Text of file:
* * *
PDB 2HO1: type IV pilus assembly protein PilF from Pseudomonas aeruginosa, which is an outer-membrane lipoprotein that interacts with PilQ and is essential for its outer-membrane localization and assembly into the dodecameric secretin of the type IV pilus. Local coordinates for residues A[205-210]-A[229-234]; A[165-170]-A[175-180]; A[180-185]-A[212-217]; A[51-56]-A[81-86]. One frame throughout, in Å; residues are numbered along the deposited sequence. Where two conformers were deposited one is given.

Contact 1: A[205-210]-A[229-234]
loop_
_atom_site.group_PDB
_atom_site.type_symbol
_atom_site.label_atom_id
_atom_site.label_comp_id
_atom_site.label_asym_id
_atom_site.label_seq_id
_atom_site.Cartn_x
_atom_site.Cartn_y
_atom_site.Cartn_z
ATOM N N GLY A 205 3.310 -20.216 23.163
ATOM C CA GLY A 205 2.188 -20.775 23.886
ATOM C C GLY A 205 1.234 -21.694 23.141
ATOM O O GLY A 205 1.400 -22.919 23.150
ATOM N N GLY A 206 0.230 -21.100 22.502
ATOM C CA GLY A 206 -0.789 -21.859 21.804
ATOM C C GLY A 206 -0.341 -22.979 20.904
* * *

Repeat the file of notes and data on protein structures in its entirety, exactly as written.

PDB 2HO1: type IV pilus assembly protein PilF from Pseudomonas aeruginosa, which is an outer-membrane lipoprotein that interacts with PilQ and is essential for its outer-membrane localization and assembly into the dodecameric secretin of the type IV pilus. Local coordinates for residues A[205-210]-A[229-234]; A[165-170]-A[175-180]; A[180-185]-A[212-217]; A[51-56]-A[81-86]. One frame throughout, in Å; residues are numbered along the deposited sequence. Where two conformers were deposited one is given.

Contact 1: A[205-210]-A[229-234]
loop_
_atom_site.group_PDB
_atom_site.type_symbol
_atom_site.label_atom_id
_atom_site.label_comp_id
_atom_site.label_asym_id
_atom_site.label_seq_id
_atom_site.Cartn_x
_atom_site.Cartn_y
_atom_site.Cartn_z
ATOM N N GLY A 205 3.310 -20.216 23.163
ATOM C CA GLY A 205 2.188 -20.775 23.886
ATOM C C GLY A 205 1.234 -21.694 23.141
ATOM O O GLY A 205 1.400 -22.919 23.150
ATOM N N GLY A 206 0.230 -21.100 22.502
ATOM C CA GLY A 206 -0.789 -21.859 21.804
ATOM C C GLY A 206 -0.341 -22.979 20.904